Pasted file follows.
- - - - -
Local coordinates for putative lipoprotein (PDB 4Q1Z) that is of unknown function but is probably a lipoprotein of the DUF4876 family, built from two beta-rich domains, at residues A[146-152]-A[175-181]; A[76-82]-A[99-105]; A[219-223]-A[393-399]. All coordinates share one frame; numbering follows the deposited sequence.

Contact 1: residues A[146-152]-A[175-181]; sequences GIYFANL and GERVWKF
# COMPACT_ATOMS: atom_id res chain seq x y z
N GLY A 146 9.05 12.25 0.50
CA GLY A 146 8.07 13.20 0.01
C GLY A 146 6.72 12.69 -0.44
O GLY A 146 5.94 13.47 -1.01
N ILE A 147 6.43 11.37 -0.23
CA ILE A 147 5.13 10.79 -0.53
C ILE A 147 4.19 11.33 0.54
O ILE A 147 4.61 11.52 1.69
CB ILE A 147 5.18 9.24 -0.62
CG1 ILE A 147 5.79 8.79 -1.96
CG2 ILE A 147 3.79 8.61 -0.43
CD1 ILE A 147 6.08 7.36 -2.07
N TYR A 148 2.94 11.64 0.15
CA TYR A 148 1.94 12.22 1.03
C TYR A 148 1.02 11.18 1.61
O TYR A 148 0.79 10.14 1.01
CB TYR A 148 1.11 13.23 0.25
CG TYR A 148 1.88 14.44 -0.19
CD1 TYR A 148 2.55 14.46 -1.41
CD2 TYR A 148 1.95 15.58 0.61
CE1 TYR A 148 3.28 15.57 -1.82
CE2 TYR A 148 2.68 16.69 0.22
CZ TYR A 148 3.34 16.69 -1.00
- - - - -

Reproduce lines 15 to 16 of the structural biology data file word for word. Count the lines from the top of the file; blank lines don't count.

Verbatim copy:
CD1 ILE A 147 6.08 7.36 -2.07
N TYR A 148 2.94 11.64 0.15